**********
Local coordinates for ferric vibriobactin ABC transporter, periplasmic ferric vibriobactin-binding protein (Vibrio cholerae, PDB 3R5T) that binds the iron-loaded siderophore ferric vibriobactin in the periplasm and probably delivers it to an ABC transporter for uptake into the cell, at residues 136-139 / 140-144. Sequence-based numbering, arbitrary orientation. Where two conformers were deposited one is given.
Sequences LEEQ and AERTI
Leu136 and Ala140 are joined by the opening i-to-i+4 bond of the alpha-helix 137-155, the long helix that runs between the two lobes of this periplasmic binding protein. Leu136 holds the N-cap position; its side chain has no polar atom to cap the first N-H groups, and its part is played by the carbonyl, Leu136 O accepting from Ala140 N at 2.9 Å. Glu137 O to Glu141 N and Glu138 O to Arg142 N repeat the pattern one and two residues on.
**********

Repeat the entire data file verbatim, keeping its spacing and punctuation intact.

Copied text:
Local coordinates for ferric vibriobactin ABC transporter, periplasmic ferric vibriobactin-binding protein (Vibrio cholerae, PDB 3R5T) that binds the iron-loaded siderophore ferric vibriobactin in the periplasm and probably delivers it to an ABC transporter for uptake into the cell, at residues 136-139 / 140-144. Sequence-based numbering, arbitrary orientation. Where two conformers were deposited one is given.
Sequences LEEQ and AERTI
Leu136 and Ala140 are joined by the opening i-to-i+4 bond of the alpha-helix 137-155, the long helix that runs between the two lobes of this periplasmic binding protein. Leu136 holds the N-cap position; its side chain has no polar atom to cap the first N-H groups, and its part is played by the carbonyl, Leu136 O accepting from Ala140 N at 2.9 Å. Glu137 O to Glu141 N and Glu138 O to Arg142 N repeat the pattern one and two residues on.